Fig. 1 & 2 ‘Rose de Rescht’ with rose rosette.                     Click on Pictures to Enlarge
At left, the blooms are half the size of other blooms on healthy  bushes of  'Rose de Rescht'.  The rosettes of different sizes are not sepals, but rosettes of leaf stipules from leaves that never grew larger (the leaf blades are represented by thin strips of plant).  Other leaves at far left have elongated stipules. This bush was rogued out and taken to the UT  campus for shipment to Nashville for disease confirmation.  From a distance the normal leaves almost hid the aberrant growth.

One rose bed featured many ‘Dr. Huey' in bloom.  One ‘Dr. Huey' had canes only a foot high and the leaves were very thin . Those‘Dr. Huey' blooms appeared to have about twelve petals and to be more pink than red (Fig. 3).  The rosebed of ‘Dr. Huey' had been there so long that it had sentimental value to some alumni who look forward to the mass of deep red blooms every spring.  No one remembered if it was intentionally planted or represented surviving rootstock.

Two potted HT roses I transplanted the previous summer had been healthy with good canes and leaves.  I remember the bloom color: red with white reverse. Ten months later, after a mild winter, these two roses looked like minis from a distance. Up close I could see that the canes had been cut back and there was some new growth, but the new growth was sick. Both roses were blooming, if you can call it that.  No HT form, only ten petals; no red with white reverse, but mottled pink with no different color on the reverse surface. And the leaves were the skinny green leaves and the new growth was  from above the bud union (Fig. 4).  There were thorns-not like other thorns on the healthy cane of  the HT, but thin sharp prickles, reminiscent of Spinosissimas.

Fig. 3 ‘Dr. Huey’ second year infection with RRD .   This  may have been the smallest 'Dr.  Huey' in Tennessee. Fig. 4 Unidentified HT: first year infection RRD.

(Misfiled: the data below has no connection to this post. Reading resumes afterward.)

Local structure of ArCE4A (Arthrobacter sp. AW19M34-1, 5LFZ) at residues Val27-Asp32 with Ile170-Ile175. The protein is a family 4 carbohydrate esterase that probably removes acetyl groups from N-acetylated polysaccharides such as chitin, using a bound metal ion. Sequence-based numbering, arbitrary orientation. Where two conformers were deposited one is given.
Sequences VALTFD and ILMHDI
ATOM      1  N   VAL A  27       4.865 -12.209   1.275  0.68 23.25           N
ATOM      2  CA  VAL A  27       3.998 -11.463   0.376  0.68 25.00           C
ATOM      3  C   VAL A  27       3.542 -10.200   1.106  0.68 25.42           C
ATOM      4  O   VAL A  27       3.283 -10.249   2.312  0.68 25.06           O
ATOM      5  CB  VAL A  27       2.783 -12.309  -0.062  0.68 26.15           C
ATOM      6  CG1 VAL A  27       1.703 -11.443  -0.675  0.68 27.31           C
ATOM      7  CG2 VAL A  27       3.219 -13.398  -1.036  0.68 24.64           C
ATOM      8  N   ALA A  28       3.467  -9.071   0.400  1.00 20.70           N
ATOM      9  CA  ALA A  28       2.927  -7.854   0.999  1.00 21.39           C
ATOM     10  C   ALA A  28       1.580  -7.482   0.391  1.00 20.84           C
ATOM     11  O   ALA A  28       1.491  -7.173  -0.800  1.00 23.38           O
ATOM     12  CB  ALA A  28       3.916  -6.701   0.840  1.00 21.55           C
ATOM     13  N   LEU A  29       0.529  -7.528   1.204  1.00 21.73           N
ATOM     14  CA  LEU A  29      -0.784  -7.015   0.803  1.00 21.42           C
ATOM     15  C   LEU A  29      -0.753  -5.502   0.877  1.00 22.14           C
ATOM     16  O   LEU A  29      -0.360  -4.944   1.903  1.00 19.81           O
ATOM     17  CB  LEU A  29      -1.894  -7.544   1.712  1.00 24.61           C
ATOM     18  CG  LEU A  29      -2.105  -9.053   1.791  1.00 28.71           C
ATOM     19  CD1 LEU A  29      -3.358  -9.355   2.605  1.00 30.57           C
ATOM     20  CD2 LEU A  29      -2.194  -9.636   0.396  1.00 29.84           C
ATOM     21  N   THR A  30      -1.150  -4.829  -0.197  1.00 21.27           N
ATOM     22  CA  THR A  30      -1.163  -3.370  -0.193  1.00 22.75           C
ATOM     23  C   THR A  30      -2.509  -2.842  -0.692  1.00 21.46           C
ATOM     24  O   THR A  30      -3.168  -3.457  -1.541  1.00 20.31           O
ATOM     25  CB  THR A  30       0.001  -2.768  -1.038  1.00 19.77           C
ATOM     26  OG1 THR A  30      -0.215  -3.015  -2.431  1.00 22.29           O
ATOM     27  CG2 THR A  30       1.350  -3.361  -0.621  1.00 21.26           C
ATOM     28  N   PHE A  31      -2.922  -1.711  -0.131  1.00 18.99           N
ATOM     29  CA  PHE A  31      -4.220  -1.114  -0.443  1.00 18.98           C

The  blooms should have had more than 30 petals
red with white reverse; instead there are about 15
red petals streaked with white.  Subsized  under
 developed leaves are common.

Larry said sarcastically, "But we don't have rose rosette here" and then seriously "So where did it come from?"  I was facing north towards Cumberland Gap.  Closer to us were successional fields (formerly  used for the dairy and beef cattle that fed the students in harder times).  My answer was easy, "The fields are full of 'Rosa multiflora'.  Just look at all the white blooms".  There they were, masses of white blooms on huge bushes scattered though fields to the edge of the woods. 'R. multiflora' was even  along a path skirting the edge of the rose garden, one hundred and sixty feet from the new rose bed that was being planted that day (Fig. 6).  As we found more plants that we suspected of having RRD, the volunteers were planting new, grade #1 roses, in the new bed and throughout the garden.  Cooling breezes swept down from the Gap, across the fields of 'R.multiflora'  towards us all.

We told the curator what we suspected and dug up plants to take to Dr. Windham (Fig. 5). We double bagged the roses, and put them in the trunk of our car.  The next morning we delivered them, and took some photos.  Six days after Dr. Windham asked to see just one plant, we gave him six.  When we got home we sprayed the trunk with Cygon 2E (that I had bought as soon as the first rose rosette was confirmed).  We washed thoroughly because we had been handling the plants.

Fig. 5  Dr. Mark Windham - Plant pathologist at UT receiving "body bags" at his lab on the UT campus.  Without his warning and help, we would not have had a clue what hit us.  Instead of losing two roses in our garden we could have easily have lost 200 and the many people and rose societies we were able to help would not have been helped.  

Fig. 6 View from the LMU garden facing northwest;
hillside in the background is dotted with ‘R. mutiflora’.
Historic Cumberland Gap is to the immediate
northeast (right).

Friday, May 26, Dr. Windham E-mailed me that rose rosette was confirmed by the lab in Nashville. We called the curator, and May 30 he removed the other infected plants we had tagged.  We were now living with rose rosette.      

   Fig. 7  One of many rose beds at the LMU Garden.  The bush just right of center front  is an infected shrub or floribunda we watched as it died from RRD.  See Chapter 11 - for more pictures of roses from this garden.
This rose garden no longer exists.
This hillside has been regraded and is now only grass except where LMU has rerouted a road.  

There is still R. multiflora in the field upwind and in 2007 that multiflora is still heavily infected with Rose Rosette.